David Beckham and Eagles guitarist Joe Walsh help Las Vegas Sands to woo Japan

  • Sands currently operates nine casino resorts worldwide
  • Japanese legislators are discussing casino legalization, but public opposition remains

It’s the stuff that isn’t about gambling that might count in the battle be among the first to build casinos in Japan. A little bit of help from global superstar David Beckham might help too.

David Beckham is helping Las Vegas Sands in its bid to break into the potentially lucrative Japan market
David Beckham is helping Las Vegas Sands in its bid to break into the potentially lucrative Japan market. Picture: Thinkstock/Brian MInkoff-London Pixels

Las Vegas Sands, one of the largest casino operators in the US, is keen to develop what they describe as world-class integrated resort in Japan, based around non-casino elements, including exhibition halls and other leisure and business facilities.

Speaking to The Nikkei on Wednesday, one of the company’s leading executives, George Tanasijevich, who would be likely to lead the development of a Japanese resort, said that the US casino giant was planning a resort that would dwarf the successful Marina Bay Sands resort in Singapore, of which Tanasijevich is the CEO.

David Beckham was on hand to state just what a good idea all of this new infrastructure would be for the Land of the Rising Sun. He is a global ambassador for the entertainment brand.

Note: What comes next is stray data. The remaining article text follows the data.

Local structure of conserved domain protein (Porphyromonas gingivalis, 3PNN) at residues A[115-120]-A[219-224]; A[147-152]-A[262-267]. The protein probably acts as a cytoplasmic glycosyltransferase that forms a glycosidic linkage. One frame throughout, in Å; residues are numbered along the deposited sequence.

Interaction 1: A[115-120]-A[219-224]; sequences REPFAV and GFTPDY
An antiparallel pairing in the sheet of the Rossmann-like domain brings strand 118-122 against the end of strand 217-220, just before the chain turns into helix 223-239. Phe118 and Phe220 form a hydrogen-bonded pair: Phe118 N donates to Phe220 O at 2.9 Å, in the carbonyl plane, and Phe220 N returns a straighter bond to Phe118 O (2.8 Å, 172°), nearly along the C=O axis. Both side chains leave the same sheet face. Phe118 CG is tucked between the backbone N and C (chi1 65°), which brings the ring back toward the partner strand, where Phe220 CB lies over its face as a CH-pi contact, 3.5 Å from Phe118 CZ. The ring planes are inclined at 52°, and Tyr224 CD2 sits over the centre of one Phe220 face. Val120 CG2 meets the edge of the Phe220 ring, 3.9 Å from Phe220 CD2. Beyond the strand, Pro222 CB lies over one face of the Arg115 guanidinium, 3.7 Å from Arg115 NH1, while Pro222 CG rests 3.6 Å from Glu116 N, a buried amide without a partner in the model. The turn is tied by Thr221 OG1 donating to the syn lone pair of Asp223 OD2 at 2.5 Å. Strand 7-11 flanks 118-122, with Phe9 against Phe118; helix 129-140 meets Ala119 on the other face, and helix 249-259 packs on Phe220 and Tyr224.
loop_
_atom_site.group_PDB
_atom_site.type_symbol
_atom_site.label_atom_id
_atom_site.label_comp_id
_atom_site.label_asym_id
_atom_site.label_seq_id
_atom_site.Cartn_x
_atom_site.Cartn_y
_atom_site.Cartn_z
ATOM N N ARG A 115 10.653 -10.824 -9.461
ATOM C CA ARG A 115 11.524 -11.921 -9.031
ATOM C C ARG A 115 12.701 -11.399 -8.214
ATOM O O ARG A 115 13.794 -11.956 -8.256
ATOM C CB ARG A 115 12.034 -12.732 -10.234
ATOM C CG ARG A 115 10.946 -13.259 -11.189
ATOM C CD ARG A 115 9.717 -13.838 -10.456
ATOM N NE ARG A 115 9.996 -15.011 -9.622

Even Joe Walsh, guitarist of the Eagles, was wheeled out to explain that Japan’s existing roster of concert venues would be improved with a Sands development.

Integrated resorts

Japan is going through the process of changing its laws to permit the operation of casinos in the country and last year passed a law that in principle legalized integrated casino resorts. But further legislative progress has been put on hold in the build up to elections for the lower house of the Japanese legislature, which will take place later this month.

Japanese public opinion remains resistant to casinos, so to gain sufficient political support, casino operators are concentrating on building integrated resorts that also offer other attractions such as concert halls, conference and leisure facilities.

Tanasijevich suggested that Sands’ investment in a Japanese integrated casino resort could amount to $10 billion, which would be company’s largest ever investment in a stand-alone resort, although this would be well within their means.

They’re queuing up

The casino industry in Japan has some wild estimates as to its worth, but nevertheless its proximity to China, as well as the potential for the domestic market, has the big players like Las Vegas Sands salivating.

Casinos amount to less than 3 percent of Las Vegas Sands’ business, which is largely made up of hotels, theatres, commercial facilities and exhibition halls. They currently operate nine integrated resort facilities globally, a list which includes the $5.6 billion Marina Bay resort.

Meanwhile, fellow U.S. company Hard Rock International, has also indicated that it is keen to expand into Japan, according to senior executive Edward Tracy.

Famous for its hospitality reputation Hard Rock runs restaurants hotels, casinos and other facilities around the world.

Hong Kong casino giant Melco, which already has a huge stake in the Macau market, is also wanting a place at the front of the queue if the legislative framework is right.

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